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Showoff birds finally give away secret to their iridescent feathers

Until now, we didn’t know what was behind the flashy iridescent feathers of birds like peacocks.

By Elizabeth Rayne
Liz Peacock feather GETTY

Humans have been mesmerized by the iridescence of birds for years. Why else would we go from fanning ourselves with peacock feathers to wearing multichrome nail polishes and eyeshadows whose colors shift right before our eyes?

Until now, we didn’t know what was behind these unearthly feathers. Hummingbirds can appear blue at a certain angle and green at another. The level of iridescence in feathers can also vary. Their complex nanostructure is what allows them to literally manipulate light, as researchers from Princeton University found out in a study that merged observations and measurements with evolutionary analysis to find out how such a thing could have evolved.

The pigments used to recreate this effect in makeup and everything else spawned by the multichrome craze are not the same thing that makes some bird species so flashy. Iridescence evolved as different types of melanosomes — structures in cells that synthesize melanin as well as store and move it around — morphed into shapes that could be arranged into thin melanin layers in something of a crystalline nanostructure. How these structures form is still something of a mystery, but what the research team did find was that such thin layers doubled the range of colors which iridescent feathers could potentially shift between. That doesn’t count dinosaur feathers out, either.

"It has now been shown that the crystal-like nanostructures form in the feather filaments after the cells are dead, so a cellular active process is very unlikely," said researcher Klara Nordén, who led a study recently published in Evolutionary Biology. "Instead, we think it forms through a self-organizing process, where melanosomes are attracted to each other."

Liz Peacock feather GETTY

How this process can create such magical crystals with extreme precision is still unknown, but here is what you can see: If you look at a feather through a macro lens, you will see the barbules, or filaments that branch out within it. The melanosome-based, crystal-like nanostructures that produce iridescence are found in these barbules. If you went further and examined a cross section of that feather under an electron microscope, as the Princeton researchers did, you would see something even more fascinating. Feathers that may look magical have an orderly structure. The melanosomes appear as black dots, rings, or platelets against a gray background of keratin.

The most dazzling birds have both thin and highly complex melanin nanostructures. You see the iridescent special effects when light hits what are known as photonic crystals, which will make light refract, or change its angle, and show changes in the refractive index depending on what is going on with surrounding light. The refractive index refers to the velocity of light going through something to its velocity in a hypothetical vacuum, where it wouldn’t run into anything. Changes in this are the result of certain repeating arrangements of melanosomes in keratin. The size of the layers of melanin and keratin determines the color. Larger layers are needed for a red color than a blue color, since red wavelengths (think infrared) are longer than blue ones.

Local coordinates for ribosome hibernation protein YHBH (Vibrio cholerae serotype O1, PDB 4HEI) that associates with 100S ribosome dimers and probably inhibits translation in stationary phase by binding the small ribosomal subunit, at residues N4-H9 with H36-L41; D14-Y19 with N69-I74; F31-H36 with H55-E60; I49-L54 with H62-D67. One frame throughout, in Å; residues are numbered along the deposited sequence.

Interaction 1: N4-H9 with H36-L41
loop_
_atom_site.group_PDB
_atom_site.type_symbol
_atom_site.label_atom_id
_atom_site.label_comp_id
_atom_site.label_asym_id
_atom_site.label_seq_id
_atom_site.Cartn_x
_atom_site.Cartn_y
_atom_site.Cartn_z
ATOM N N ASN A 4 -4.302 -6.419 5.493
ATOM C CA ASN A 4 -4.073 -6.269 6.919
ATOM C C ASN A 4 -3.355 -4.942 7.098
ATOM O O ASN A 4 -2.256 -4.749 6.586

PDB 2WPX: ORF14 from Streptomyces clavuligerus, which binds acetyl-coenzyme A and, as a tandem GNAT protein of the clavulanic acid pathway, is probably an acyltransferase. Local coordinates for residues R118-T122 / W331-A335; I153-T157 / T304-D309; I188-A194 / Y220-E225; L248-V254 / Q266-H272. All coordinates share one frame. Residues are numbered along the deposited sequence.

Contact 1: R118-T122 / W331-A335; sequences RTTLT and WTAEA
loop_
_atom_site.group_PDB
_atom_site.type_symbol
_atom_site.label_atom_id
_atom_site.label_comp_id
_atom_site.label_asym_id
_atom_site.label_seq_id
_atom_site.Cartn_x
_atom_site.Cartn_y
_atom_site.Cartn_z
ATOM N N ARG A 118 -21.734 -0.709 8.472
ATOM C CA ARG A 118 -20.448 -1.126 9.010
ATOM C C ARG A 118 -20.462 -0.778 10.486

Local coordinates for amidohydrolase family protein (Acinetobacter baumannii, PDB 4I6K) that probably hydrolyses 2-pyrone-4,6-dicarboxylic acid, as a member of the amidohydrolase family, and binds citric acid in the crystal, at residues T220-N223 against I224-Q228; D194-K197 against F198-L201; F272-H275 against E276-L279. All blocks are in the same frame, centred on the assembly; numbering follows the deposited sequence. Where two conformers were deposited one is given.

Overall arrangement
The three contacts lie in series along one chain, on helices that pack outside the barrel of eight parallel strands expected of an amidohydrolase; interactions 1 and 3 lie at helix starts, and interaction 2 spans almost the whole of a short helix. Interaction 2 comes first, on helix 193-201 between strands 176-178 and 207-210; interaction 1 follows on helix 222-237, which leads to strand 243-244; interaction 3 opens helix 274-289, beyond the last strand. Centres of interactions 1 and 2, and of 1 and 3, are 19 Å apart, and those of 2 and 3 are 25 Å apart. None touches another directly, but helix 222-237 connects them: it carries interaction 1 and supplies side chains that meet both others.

"It is only when these melanosomes are combined with a multilayer (crystal-like) nanostructure that vibrant colors are produced," said Nordén. "So why did these new types of melanosomes initially evolve in single-layered forms? We speculate that it may be because platelets and hollow forms produce overall brighter colors (also in a single-layer form). Thin rods may facilitate the self-organizing process that helps form layers in the structure."

More opportunities to reflect light also amp feathers with brightness and saturation. The more layers, the more iridescent. But how did melanosomes evolve to have this almost supernatural ability? There are five types of melanosomes, which occur in rod or platelet shapes that can be hollow or solid. Four of these can be found in photonic crystals. The only one that is too clunky for this is the thick solid rod type, which is often found in black or gray feathers and more subtly iridescent feathers of any hue. Thick rods are thought to be an ancestral melanosome that the other four later evolved out of, further evolving to arrange themselves into phonic crystals.

This research could mean that the exact color of fossilized dinosaur feathers (including iridescence) could be figured out just from the structure of their melanosomes. There might have been some really flashy dinosaurs out there. Why iridescence evolved is still unknown. The melanosome structures that cause it have been proven to strengthen feathers and even have antimicrobial properties, but whether they were meant to blend in or stand out remains a mystery. The same thing which mesmerizes the human eye might be an evolutionary side effect. Nordén wants to continue demystifying what makes these feathers so magical.

"I am very interested in is understanding what drives the evolution of iridescent plumage in birds," she said. "Iridescent nanostructures have evolved in many different groups of birds independently, but we don't know much about why. One obvious reason is that birds use iridescent colors for signaling purposes, such as attracting mates with bright colors. But it is possible that there are other drivers of the evolution of iridescence.

What is even cooler about shifty feathers is that their nanostructures could eventually be used to develop next-gen materials that also bend light in a way that is nearly unnatural.